• Import the Java project attached in this tutorial into your Eclipse workspace.
  • Download and copy the dependency JAR files to the project's lib folder.
  • Navigate to the resources/com/ibm/oauth/Oauth2Client.config file and fill in the values for the client_id, client_secret, and authorization_server URL.
  • Open and run it in Eclipse.

Access token output

You should see the output in your console window as shown in Listing 6

Listing 6. Access token output
Resource server URL is null. Will assume request is for generating Access token
Validated Input

********** Response Received **********
  expires_in = 3600
  token_type = bearer
  scope =
  access_token = mc20Tn3Br8raUvCrBEap3VYMbErGXshjiXYFAwEB
Successfully generated Access token for client_credentials grant_type: mc20Tn3Br8raUvCrBEap3VYMbErGXshjiXYFAwEB

Retrieving user information from the server

Now that you have the access token, you can make a request to a web application hosted on a WebSphere Application Server that requires OAuth 2.0 authentication.

  • Update the Oauth2Client.confg file with the access token and populate the resource server URL property with the resource server URL that you want to test against.
  • Run again.

You should see the output in your console window, as shown in Listing 7.

Listing 7. Retrieving user info
Resource endpoint url: https://localhost/protectedResource
Attempting to retrieve protected resource

********** Response Received **********
 "Author": "Varun Ojha",
 "Authenticatation": "Oauth2.0",
 "Result": "Success"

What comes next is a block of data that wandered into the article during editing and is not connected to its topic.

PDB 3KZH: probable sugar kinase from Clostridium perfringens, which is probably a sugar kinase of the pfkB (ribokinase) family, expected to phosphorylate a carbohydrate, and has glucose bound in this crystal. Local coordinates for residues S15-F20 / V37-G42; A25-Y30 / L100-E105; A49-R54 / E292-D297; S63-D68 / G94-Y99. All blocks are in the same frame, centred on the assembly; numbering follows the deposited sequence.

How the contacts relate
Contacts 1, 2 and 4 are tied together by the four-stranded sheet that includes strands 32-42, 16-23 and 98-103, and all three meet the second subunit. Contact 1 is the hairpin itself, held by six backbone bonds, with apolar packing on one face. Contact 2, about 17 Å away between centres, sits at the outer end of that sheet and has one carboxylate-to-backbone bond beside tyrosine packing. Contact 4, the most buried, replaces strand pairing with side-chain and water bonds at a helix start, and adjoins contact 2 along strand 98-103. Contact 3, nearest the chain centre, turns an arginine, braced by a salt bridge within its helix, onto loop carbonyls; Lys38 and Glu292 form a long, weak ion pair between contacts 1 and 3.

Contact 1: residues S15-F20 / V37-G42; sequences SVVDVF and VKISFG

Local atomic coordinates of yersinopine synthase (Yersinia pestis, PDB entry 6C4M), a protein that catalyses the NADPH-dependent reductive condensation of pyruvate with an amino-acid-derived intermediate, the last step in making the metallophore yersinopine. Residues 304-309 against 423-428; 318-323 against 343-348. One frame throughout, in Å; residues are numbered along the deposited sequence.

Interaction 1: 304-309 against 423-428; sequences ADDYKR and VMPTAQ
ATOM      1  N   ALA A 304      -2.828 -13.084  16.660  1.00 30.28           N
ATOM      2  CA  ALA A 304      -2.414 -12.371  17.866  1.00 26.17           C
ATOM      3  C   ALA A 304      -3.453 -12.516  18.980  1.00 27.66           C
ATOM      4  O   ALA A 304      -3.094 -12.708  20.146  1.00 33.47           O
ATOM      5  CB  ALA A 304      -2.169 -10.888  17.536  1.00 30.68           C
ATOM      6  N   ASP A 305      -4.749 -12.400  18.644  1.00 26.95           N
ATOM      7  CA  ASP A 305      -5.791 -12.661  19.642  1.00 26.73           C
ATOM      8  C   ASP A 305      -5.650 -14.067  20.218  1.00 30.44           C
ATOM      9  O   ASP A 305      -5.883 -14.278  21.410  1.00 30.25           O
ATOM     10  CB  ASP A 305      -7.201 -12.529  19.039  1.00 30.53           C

As you can see, you are able to successfully access the web application by authenticating using OAuth 2.0. After the access token provided in the configuration file expires, the client automatically regenerates the access token in the next request and uses that to retrieve the protected resource available at the resource server URL.


In this tutorial, you learned the basics of the OAuth client credentials. The tutorial described how a generic OAuth 2.0 client in Java programming can be written to connect to multiple OAuth 2.0-compliant endpoints and retrieve protected resources from them. The sample client was attached as a Java project to quickly enable users to import the project in their Eclipse workspace and start testing. Subsequent parts of this tutorial series will cover the remaining two grant types as outlined in the OAuth 2.0 authorization framework.

Downloadable resources

Related topics

Zone=Security, Java development
ArticleTitle=OAuth 2.0 clients in Java programming, Part 2: Client credentials grant